A Loch without a bottom and a lot of Bull

Sir Walter Scott’s Abbotsford is well worth a visit (when the current lockdown eventually ends!), for it’s fantastical architecture and antiquarian collections. It’s a place of romance and legend, showing the character of the author of Waverley, Ivanhoe and Red Gauntlet – the J. K. Rowling of his day.

Abbotsford

The estate that surrounds Scott’s conundrum castle is important for its pioneering landscape and beautiful walks.  It was only last year that I learned of Scott’s passion for forestry and his great planned arboretum.  Abbotsford became one of the first and largest re-imagined woodlands anywhere.   In its heyday, the estate reached some 1400 acres, as Scott bought farm after farm, creating the landscape visible today.  Bankruptcy would see the estate shrink back to the 120 acres looked after by the Abbotsford Trust today.  An army of volunteers help the Trust to restore and maintain a vast network of paths and the historic gardens.

Many dignitaries would call on Scott during his lifetime here – often to his annoyance – given his global fame as an author: the visiting book in his house notes such celebrities as Oscar Wilde among its pages.

The estates contain as much romance and history as the mansion.  At one point, the lands included an area promoted as being the haunt of the legendary Thomas the Rhymer.  Scott allowed and actively encouraged free access to his estate, except for the private gardens immediately next to the house, unlike many other landowners at the time, or since.

Another visitor hosted by Scott may be of interest to those of a slightly gloomy, supernatural disposition.  Washington Irving, author of The Legend of Sleepy Hollow and Rip Van Winkle, visited Scott in 1817.  Paying homage to Scott, Irving would then travel to Newstead Abbey,  the gothic seat of the late Lord Byron.

His journal of the visit was published in 1835 and evokes a warm, image of the man and his house, his dogs and grimalkin, the cat:

The evening passed away delightfully in this quaint-looking apartment, half study, half drawing-room. Scott read several passages from the old romance of “Arthur,” with a fine, deep sonorous voice, and a gravity of tone that seemed to suit the antiquated, black-letter volume. It was a rich treat to hear such a work, read by such a person, and in such a place; and his appearance as he sat reading, in a large armed chair, with his favorite hound Maida at his feet, and surrounded by books and relics, and border trophies, would have formed an admirable and most characteristic picture.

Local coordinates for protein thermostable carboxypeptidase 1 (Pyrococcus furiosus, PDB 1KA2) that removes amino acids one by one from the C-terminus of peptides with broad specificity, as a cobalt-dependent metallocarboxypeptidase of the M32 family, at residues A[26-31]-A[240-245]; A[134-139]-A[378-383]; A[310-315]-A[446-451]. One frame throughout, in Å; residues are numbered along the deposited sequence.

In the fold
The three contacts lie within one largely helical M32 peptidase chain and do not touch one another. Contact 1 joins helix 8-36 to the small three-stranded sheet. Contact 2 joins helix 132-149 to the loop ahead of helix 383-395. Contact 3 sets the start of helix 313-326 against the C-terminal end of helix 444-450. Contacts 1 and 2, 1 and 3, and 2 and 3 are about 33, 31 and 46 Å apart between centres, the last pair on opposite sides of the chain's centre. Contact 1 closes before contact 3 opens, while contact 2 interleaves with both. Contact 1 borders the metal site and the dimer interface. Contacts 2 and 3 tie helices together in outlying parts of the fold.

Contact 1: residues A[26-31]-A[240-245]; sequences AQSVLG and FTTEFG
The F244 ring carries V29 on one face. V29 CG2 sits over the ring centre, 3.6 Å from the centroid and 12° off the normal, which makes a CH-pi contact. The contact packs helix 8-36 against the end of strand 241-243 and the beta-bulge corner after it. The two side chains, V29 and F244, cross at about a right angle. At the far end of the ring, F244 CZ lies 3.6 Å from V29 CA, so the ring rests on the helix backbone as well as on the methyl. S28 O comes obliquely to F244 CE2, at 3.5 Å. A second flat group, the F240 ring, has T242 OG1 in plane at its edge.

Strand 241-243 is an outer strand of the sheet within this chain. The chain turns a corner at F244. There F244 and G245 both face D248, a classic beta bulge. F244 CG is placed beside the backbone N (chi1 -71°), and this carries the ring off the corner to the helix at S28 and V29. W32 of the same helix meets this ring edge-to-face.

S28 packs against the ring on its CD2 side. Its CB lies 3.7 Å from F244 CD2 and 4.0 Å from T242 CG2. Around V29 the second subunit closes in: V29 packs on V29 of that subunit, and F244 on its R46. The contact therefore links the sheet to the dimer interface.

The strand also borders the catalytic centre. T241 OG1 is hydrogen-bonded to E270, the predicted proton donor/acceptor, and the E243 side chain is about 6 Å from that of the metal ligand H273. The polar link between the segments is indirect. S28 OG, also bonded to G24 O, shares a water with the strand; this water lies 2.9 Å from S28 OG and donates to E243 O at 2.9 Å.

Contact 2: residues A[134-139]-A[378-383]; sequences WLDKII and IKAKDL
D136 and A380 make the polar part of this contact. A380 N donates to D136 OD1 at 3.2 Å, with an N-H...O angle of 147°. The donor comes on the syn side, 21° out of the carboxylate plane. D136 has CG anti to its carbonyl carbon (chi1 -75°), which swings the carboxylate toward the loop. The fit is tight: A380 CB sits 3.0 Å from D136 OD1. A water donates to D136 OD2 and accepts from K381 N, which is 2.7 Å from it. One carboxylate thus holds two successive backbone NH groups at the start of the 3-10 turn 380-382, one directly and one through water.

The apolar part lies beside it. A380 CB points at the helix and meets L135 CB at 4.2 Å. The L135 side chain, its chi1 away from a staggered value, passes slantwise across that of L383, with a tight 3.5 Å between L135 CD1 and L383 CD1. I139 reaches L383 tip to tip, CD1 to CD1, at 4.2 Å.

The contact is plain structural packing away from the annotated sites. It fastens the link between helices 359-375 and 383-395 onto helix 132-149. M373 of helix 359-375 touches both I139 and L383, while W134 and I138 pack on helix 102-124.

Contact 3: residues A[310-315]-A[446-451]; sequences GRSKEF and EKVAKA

While Scott was reading, the sage grimalkin, already mentioned, had taken his seat in a chair beside the fire, and remained with fixed eye and grave demeanor, as if listening to the reader. I observed to Scott that his cat seemed to have a black-letter taste in literature.

Scott accompanied Irving around his lands, including up a carriage route which travels uphill from Abbotsford towards a loch, Cauldshiels.  It is a very pleasant route – we walked it in the height of summer and did not see another soul!

Cauldhsiels

Cauldshiels Loch was known then – and now – as being a special place, because of the water spirit or bogle that lies within its depths.  It was also said to be bottomless!

The sprite that haunted this place was a fearsome and enormous Water Bull – a supernatural being that is now less well known that it’s cousins, the kelpies or selkies. Water Bulls – known in Gaelic Scotland as tarbh uisge – were widely believed to be real well into the nineteenth century.  Said to be malevolent – or benign! – these creatures lurked in the depths of lochs, but could shapeshift into human form and wander on land.  They were feared but also thought useful as they were less of a threat to humanity than their enemies, the terrifying Water Horses or Each Uisge.  Perhaps a remnant of pre-Christian, ancient animal worship, Water Bulls lingered in the popular imagination for centuries.

Scott mentioned the spirit to Irving, as they paddled across the loch in a small boat.   He recalled this in his book:

We had a pleasant row about the lake, which commanded some pretty scenery. The most interesting circumstance connected with it, however, according to Scott, was, that it was haunted by a bogle in the shape of a water bull, which lived in the deep parts, and now and then came forth upon dry land and made a tremendous roaring, that shook the very hills. This story had been current in the vicinity from time immemorial;—there was a man living who declared he had seen the bull,—and he was believed by many of his simple neighbors. “I don’t choose to contradict the tale,” said Scott, “for I am willing to have my lake stocked with any fish, flesh, or fowl that my neighbors think proper to put into it; and these old wives’ fables are a kind of property in Scotland that belongs to the estates and goes with the soil. Our streams and lochs are like the rivers and pools in Germany, that have all their Wasser Nixe, or water witches, and I have a fancy for these kind of amphibious bogles and hobgoblins.”

Whether Irving believed this tale or not, is not made clear.  What is certain is that Irving seems to have developed a genuine friendship with and admiration of Scott.  His journal is well worth reading and it’s still in print, or available free online.

The path that leads away from Cauldshiels is now part of the Borders Abbey Way – a trail we hope to follow when we can.

On the day we visited, we saw no sign of the Water Bull, although I do remember hearing a surprisingly loud Moo! at one point…

 

 

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